Welcome to OnlineRNtoBSN.com!
With 100's of Online RN to BSN programs in our database, we are one of the largest sites on the web solely dedicated to RN-BSN degrees online.
There are many reasons Registered Nurses should get their Bachelor's of Science in Nursing (BSN), including better salary, better chance for advancement, and more!

Comprehensive Guide to Online RN to BSN Degrees and Programs

OnlineRNtoBSN.com's sole purpose is to inform you on all you need to know about Online RN to BSN programs. With hundreds of RN-BSN programs in our database from hundreds of schools, colleges, and universities in the United States, you are sure to be able to find the best program for you.

Career as a Registered Nurse with a BSN

With a Bachelor's of Science in Nursing, Registered Nurses have a number of different pathways they can travel. There are a number of different specialties in nursing, from working with kids (pediatrics), to cancer-specific (oncology), to working with the elderly (geriatrics). We have compiled different career options for RN's, and assembled them with data we've researched as well as a write-up of the skills, training, certifications, and degrees necessary.

Keep in Mind

Tip #1

RN's with a BSN tend to have higher wages, more career options, and different management or leadership opportunities. Find out more.

Tip #2

Not all Online RN to BSN Programs are created equal. Be sure your program is accredited. CCNE or ACEN accredited programs tend to be the best.

Tip #3

Check with your current employer for tuition repayment programs. Many hospitals and healthcare facilities have such programs to help RN's get their BSN and beyond.

Important Questions to Ask About Online RN to BSN Programs

Maybe you are an RN looking to return to college to earn your Bachelors Degree? Or maybe an LPN who wants to become an RN as quick as possible? Or maybe an RN who wants to earn your Masters Degree in Nursing? What ever your particular case if you are a registered nurse or looking to earn an advanced degree there are important questions you need to ask all the online nursing schools you are looking at prior to enrolling in their program.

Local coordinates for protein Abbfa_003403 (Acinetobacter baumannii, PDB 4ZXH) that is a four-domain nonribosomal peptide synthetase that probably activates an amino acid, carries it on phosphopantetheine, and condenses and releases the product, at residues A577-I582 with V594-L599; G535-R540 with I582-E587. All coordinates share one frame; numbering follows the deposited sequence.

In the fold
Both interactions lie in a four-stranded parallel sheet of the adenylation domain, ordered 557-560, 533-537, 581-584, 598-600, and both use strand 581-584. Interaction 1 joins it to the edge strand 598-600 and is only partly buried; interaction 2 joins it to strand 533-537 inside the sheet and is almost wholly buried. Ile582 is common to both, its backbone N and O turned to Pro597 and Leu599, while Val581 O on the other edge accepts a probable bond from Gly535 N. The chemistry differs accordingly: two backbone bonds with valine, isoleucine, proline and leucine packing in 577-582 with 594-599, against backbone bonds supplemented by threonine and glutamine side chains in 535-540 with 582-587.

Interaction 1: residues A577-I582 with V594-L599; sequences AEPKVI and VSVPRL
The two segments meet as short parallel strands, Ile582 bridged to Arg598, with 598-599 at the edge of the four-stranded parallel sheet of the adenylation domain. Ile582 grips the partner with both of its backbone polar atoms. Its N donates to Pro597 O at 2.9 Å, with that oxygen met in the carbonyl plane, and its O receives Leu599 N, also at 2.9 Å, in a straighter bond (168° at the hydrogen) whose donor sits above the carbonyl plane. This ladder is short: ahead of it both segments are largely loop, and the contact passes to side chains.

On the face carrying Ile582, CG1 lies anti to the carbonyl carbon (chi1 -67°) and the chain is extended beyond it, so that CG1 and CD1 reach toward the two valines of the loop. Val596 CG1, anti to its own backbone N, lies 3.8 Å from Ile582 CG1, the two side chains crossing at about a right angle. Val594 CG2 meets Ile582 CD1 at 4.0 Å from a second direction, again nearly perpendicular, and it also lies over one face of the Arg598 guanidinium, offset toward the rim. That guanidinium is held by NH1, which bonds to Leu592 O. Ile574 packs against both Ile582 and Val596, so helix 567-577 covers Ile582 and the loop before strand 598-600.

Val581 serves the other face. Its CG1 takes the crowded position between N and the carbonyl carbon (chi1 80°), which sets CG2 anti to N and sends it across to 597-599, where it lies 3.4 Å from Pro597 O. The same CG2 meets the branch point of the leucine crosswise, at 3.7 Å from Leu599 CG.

The last thing anyone wants to do is spend time and money trying to earn a degree or complete a program and find out it is not everything you thought it would be. So who and what do you ask to make sure it is? As far as who you should ask goes a great place to start is former and current students of the programs your have an interest in taking. Another great place or people to ask are the instructors and your employer or potential employers.

Another really important question is “Is an Online Nursing Program Right For You?”. Online programs are great for some people, but not everyone. Are you disciplined enough to handle more freedom then sitting in front of an instructor? How about communication? Can you learn without having peers and teachers to speak in person with in a regular classroom setting?

Although a traditional campus based program is still extremely popular among working RNs and full time students, the newer alternative education methods of online and distance based learning are becoming more and more popular as are an accelerated nursing program as well. In the past not many of these types of degrees and completion programs were available unless you went to a campus setting. But with everyone’s life’s getting so much more complicated and busy those more traditional brick and mortar educational institutions do not offer the best solutions for many nurses seeking to advance their careers.